Do Bilinguals Fare Better Post-Surgery?

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neurosurgery
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Could the ability to speak more than one language affect your surgery’s outcome? Looks like it.

Researchers at Mayo Clinic believe bilinguals may have better outcomes post-surgery as compared to monolinguals. The Journal of Neuro-Oncology recently published the findings of their research.

The study included data collected from 56 patients. 14 of these patients were bilingual while the rest were monolingual. All patients had undergone awake craniotomy between September 2016 and June 2019. Tumors in all patients were present in the area of the brain responsible for language.

What are Bilinguals?

Over half of the world’s population is believed to be bilingual or multilingual. It is estimated that around 5,000 languages are spoken across the world. Bilingualism is the ability to fluently speak two languages.

Late bilinguals are people who learn a second language after the age of six. Whereas, early bilinguals learn both their first and second language simultaneously before the age of six. 

The age at which people acquire a second language can have a great impact on the cortical representation of language and, neuroplasticity. All 14 patients in the study were late bilinguals.

Dr. Alfredo Quinones-Hinojosa, M.D., concentrating in the midst of surgery.
Source: Mayo Clinic

Awake Craniotomy and Brain Mapping

An awake craniotomy usually involves intra-operative brain mapping. This involves the use of electrical currents to identify areas of the brain that need to be preserved during tumor removal. Patient’s response during the procedure also serves as a guide for neurosurgeons.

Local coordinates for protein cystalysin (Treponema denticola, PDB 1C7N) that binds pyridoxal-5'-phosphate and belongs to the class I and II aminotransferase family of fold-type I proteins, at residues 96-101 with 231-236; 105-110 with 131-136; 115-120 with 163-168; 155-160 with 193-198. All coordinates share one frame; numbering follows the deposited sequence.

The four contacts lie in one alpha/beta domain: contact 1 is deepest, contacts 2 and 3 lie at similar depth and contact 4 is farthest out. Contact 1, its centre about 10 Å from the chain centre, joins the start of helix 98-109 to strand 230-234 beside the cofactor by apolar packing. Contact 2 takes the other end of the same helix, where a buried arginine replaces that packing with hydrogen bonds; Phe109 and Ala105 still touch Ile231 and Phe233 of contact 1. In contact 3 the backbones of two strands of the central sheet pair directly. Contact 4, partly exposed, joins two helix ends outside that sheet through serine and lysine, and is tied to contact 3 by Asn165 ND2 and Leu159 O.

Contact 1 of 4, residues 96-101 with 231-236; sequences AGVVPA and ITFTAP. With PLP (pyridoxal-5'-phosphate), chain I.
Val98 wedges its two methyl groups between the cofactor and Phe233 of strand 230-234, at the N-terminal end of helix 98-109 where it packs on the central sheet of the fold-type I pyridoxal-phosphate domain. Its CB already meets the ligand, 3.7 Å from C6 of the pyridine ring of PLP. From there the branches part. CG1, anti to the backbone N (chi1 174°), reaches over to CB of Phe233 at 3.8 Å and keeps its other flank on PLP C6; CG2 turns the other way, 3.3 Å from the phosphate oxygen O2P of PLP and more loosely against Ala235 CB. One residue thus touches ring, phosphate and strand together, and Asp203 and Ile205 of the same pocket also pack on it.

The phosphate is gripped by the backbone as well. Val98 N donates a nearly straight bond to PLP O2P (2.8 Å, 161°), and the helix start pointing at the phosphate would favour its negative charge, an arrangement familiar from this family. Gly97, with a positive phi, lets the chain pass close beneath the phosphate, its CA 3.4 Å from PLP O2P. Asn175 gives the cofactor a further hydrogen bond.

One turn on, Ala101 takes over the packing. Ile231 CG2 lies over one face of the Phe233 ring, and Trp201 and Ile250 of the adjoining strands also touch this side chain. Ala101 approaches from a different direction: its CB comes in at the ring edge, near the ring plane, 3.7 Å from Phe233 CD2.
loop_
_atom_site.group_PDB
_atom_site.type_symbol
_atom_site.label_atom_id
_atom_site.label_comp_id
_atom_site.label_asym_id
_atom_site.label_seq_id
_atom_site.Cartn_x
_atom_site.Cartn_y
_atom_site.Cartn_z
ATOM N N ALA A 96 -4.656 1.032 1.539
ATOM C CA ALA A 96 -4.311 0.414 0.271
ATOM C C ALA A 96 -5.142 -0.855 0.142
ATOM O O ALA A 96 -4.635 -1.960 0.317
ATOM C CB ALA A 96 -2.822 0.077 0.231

Bilinguals Suffer Fewer Complications

Seizures are a common complication of intra-operative brain mapping due to electrical cortical stimulation. The study found bilingual patients were able to tolerate higher levels of the electric current.

However, they experienced no seizures during the procedure while monolingual patients did. Additionally, post-surgery Karnofsky Performance Scale (KPS) scores in bilingual patients were higher indicating improved surgical recovery among patients. 

Our study results highlight that there are differences between the monolingual and bilingual patient populations, which inform our surgical decision making. Based on this information, we can involve the patient to give them a choice on which language they prefer to preserve and use for daily life.

Dr. Alfredo Quinones-Hinojosa.

Reference:

ReFaey, K., Tripathi, S., Bhargav, A.G. et al. Potential differences between monolingual and bilingual patients in approach and outcome after awake brain surgery. J Neurooncol 148, 587–598 (2020). https://doi.org/10.1007/s11060-020-03554-0

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